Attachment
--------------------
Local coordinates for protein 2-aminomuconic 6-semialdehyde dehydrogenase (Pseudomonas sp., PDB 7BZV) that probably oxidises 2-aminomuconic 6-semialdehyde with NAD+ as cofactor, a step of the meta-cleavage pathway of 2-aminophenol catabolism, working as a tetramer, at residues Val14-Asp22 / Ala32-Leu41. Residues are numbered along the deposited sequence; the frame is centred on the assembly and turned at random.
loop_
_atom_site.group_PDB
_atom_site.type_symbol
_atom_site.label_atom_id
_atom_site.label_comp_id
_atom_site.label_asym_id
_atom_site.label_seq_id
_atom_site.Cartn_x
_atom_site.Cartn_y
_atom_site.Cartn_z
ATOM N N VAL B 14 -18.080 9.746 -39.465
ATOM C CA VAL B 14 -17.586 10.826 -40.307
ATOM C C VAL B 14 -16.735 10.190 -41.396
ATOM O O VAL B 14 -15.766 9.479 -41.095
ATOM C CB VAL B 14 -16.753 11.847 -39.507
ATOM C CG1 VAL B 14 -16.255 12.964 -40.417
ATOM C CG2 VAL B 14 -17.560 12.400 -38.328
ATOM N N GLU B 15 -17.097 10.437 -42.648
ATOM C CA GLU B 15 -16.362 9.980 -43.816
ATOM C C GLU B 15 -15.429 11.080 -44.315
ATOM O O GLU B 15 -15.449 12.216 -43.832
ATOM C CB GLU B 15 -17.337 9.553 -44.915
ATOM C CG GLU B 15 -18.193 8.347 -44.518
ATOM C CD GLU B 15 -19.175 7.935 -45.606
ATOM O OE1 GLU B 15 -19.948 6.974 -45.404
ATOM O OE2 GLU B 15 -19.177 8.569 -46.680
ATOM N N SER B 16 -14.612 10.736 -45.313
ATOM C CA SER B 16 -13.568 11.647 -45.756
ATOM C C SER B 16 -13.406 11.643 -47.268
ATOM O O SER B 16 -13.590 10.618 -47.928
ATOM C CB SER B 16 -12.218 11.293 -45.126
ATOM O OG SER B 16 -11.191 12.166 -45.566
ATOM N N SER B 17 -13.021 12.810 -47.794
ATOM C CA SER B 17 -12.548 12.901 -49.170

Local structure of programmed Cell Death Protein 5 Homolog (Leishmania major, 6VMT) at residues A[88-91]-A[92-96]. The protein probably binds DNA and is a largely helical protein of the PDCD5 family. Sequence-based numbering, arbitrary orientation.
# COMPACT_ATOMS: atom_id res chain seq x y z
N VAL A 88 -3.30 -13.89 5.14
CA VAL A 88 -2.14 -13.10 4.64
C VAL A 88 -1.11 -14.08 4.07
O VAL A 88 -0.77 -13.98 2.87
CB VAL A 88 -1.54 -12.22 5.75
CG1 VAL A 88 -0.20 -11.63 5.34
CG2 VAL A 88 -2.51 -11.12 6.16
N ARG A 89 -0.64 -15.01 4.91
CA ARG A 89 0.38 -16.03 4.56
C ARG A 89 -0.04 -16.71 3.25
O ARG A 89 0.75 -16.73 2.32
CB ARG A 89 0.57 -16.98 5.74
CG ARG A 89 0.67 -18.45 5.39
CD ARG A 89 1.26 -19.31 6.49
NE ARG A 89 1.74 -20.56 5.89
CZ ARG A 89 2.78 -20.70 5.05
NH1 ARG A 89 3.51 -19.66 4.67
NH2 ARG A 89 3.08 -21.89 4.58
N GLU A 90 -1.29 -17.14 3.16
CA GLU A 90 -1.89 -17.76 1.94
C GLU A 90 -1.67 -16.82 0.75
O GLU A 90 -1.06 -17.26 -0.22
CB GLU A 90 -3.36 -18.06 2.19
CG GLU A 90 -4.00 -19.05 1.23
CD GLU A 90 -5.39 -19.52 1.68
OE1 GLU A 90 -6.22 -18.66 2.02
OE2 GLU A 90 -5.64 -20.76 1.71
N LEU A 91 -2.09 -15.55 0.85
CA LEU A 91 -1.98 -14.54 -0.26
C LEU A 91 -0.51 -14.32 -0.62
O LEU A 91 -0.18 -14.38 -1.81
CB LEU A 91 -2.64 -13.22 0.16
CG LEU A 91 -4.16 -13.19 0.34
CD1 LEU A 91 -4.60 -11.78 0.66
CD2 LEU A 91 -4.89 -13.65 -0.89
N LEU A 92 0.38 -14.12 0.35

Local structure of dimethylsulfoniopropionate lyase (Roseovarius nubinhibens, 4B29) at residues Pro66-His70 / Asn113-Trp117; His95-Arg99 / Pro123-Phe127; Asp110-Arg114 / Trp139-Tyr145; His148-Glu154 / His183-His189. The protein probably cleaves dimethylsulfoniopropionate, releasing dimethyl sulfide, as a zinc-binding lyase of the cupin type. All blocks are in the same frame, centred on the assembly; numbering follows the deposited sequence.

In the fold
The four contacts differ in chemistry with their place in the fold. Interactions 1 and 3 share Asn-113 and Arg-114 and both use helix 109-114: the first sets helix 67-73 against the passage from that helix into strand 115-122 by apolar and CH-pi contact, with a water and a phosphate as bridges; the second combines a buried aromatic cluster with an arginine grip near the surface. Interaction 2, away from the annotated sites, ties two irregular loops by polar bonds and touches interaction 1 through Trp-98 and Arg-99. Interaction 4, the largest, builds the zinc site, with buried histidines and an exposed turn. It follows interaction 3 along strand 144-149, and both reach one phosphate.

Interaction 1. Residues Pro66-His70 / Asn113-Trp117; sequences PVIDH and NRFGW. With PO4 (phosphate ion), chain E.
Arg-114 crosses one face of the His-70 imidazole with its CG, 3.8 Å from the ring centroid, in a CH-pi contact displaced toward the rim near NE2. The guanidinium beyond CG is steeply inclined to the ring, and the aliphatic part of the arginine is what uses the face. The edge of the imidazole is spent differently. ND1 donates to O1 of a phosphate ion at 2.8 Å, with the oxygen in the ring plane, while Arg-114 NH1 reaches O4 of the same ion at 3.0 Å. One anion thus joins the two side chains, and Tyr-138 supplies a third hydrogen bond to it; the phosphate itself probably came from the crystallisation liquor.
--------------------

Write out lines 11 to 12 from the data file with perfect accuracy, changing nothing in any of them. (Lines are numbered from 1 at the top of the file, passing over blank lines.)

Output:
_atom_site.Cartn_z
ATOM N N VAL B 14 -18.080 9.746 -39.465